If you’re a professional, I’m positive you had to read long, boring, academic articles filled with densely packed text and paragraphs so long, some would take up entire pages. Most professionals had to do this to some degree.
The problem is that when most professionals market themselves (and attempt to write their own copy), they write in the same dry, academic style. Their marketing communications appear as thorough, stale recitations of facts, devoid of any literary intrigue or storytelling.
After all, most universities and academic circles teach us to follow a formulaic approach when describing our research. We are told to stick with the facts, and avoid generating excitement, interest, or curiosity.
But the problem is twofold:
- We are not our market.
- Our market is not our peers.
Selling your professional services to an audience who have absolutely no incentive or motivation to read your materials for its scientific or academic merit is wasteful, unnecessary, and counterproductive. It may even incite an unconscious hostility.
Writing intellectually terse, mundane content will only deter your clients because it’s confusing, arrogant, and smacks of snobbism. Above all, it’s insensitive.
Lack of empathy is the greatest killer of sales.
Writing for and empathizing with your audience can be daunting. Obviously, to become good at copywriting, you need to become good at storytelling. Or as my late friend and mentor, Gary Halbert, used to say, “Get good at storyselling.”
Not only that, but telling a story that communicates your value must also do so in a way that drives your readers’ attention, minds, and actions. To be good at copywriting, you need to be good at understanding emotions.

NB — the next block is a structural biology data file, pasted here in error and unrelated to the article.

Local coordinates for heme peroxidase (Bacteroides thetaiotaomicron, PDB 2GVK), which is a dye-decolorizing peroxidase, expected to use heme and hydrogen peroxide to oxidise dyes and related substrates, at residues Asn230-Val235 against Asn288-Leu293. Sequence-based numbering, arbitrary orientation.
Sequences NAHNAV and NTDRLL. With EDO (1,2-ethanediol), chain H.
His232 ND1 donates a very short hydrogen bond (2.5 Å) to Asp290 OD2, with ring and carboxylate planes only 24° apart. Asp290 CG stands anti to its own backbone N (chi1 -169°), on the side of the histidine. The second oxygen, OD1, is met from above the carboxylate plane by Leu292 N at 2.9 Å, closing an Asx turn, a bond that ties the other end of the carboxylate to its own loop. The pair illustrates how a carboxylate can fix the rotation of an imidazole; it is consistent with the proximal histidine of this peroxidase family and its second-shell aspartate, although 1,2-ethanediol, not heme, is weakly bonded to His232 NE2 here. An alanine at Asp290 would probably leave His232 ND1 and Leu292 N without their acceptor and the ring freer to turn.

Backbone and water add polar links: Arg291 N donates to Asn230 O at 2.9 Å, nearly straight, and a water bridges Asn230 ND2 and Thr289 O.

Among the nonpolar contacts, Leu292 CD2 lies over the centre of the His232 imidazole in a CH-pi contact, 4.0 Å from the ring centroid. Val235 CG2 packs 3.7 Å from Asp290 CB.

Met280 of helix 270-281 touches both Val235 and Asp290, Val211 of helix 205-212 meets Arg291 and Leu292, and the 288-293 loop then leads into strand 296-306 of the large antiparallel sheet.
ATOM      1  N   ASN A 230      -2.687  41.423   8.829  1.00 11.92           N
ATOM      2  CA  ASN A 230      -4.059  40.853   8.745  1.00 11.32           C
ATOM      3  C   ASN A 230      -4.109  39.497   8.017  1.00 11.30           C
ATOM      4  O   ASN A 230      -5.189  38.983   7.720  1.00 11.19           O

An important caveat.
Your language doesn’t need to be flowery, hyperbolic, emotionally charged, or laced with inflated benefits with the aim of eliciting some Pavlovian response. I know some copywriters teach this. And it’s wrong.
That kind of writing will repel clients faster than dry, boring academic articles will. Plus, it will make you look more like a carnival barker than an intelligent professional — much less a professional who cares about her clients.
Instead, learn how to connect with your audience. Tell better stories. Express more empathy. Genuinely help them. And this, in turn, will communicate that you’re the ideal solution to help them solve it.
To do this, learn as much as you can about your audience.
The more you know about your audience, the better equipped you will be and the better your writing will become — not as a literary work of art (it might still suck), but because it will resonate with your audience.
Write to express, not impress.